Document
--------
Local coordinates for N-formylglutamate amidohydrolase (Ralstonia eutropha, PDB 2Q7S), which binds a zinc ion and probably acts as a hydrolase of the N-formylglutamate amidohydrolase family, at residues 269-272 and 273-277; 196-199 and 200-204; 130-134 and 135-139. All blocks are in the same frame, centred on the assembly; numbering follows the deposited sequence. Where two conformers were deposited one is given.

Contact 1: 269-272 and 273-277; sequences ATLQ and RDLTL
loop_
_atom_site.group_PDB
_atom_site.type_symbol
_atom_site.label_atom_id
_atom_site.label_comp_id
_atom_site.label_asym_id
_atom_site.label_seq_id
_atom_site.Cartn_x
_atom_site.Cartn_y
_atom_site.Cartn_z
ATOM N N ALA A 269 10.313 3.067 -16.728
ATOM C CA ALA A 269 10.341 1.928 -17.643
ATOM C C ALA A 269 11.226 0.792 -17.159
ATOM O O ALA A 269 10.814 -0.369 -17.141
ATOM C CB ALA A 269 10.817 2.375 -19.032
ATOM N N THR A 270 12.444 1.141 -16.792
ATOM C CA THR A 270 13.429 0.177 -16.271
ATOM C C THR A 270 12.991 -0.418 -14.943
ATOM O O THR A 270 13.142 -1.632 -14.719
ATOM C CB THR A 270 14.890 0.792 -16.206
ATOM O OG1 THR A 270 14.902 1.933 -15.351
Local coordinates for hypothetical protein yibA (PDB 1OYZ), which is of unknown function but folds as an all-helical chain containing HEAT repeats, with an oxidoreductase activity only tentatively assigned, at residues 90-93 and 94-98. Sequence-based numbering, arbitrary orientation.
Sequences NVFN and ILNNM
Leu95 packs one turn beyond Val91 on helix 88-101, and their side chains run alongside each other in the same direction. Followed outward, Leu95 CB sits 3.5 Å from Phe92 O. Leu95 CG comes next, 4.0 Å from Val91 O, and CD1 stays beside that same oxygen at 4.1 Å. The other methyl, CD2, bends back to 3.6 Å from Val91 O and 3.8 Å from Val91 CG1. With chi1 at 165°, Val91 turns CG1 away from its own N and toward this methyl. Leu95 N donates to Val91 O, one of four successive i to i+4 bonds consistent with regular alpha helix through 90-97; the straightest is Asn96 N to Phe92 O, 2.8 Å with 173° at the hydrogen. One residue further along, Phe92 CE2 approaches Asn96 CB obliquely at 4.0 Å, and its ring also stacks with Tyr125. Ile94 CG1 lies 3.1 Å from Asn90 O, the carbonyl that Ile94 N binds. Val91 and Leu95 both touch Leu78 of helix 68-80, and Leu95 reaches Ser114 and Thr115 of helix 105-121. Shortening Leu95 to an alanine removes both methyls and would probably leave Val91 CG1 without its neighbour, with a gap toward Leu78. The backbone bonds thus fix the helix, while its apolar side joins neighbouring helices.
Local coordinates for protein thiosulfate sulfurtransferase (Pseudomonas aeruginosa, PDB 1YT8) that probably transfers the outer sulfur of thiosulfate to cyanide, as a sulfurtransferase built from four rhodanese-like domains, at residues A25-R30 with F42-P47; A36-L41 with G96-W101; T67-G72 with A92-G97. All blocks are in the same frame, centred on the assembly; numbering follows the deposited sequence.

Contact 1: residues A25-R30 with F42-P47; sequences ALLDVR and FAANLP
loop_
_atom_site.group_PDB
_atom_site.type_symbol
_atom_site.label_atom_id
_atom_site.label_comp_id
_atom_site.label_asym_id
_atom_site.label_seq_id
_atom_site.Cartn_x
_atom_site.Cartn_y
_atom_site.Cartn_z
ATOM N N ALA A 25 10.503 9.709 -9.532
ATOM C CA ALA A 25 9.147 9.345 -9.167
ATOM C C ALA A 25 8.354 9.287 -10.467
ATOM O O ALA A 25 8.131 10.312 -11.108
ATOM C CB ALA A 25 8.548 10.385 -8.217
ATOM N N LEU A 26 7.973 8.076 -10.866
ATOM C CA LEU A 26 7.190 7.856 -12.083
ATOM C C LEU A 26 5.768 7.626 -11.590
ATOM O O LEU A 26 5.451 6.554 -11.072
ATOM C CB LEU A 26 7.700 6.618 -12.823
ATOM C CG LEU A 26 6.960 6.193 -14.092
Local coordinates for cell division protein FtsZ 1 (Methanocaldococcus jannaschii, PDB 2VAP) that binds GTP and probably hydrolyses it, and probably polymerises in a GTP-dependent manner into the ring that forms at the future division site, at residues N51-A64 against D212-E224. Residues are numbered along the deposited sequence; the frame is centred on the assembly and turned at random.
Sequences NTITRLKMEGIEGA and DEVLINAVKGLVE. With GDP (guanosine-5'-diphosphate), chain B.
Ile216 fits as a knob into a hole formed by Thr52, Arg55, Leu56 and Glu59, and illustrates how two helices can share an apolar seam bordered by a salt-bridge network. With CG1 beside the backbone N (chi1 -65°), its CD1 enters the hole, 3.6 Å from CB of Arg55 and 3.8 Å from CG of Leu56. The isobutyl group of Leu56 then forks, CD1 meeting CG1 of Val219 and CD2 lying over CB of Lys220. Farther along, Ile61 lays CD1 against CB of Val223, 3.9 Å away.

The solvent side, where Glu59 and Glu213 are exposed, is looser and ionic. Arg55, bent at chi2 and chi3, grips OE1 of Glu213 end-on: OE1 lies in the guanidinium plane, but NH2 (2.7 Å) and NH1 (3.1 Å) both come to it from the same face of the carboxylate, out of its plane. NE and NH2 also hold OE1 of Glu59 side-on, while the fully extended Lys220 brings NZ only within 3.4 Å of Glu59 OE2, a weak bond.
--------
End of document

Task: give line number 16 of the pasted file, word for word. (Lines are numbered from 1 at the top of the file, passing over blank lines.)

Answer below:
ATOM O O ALA A 269 10.814 -0.369 -17.141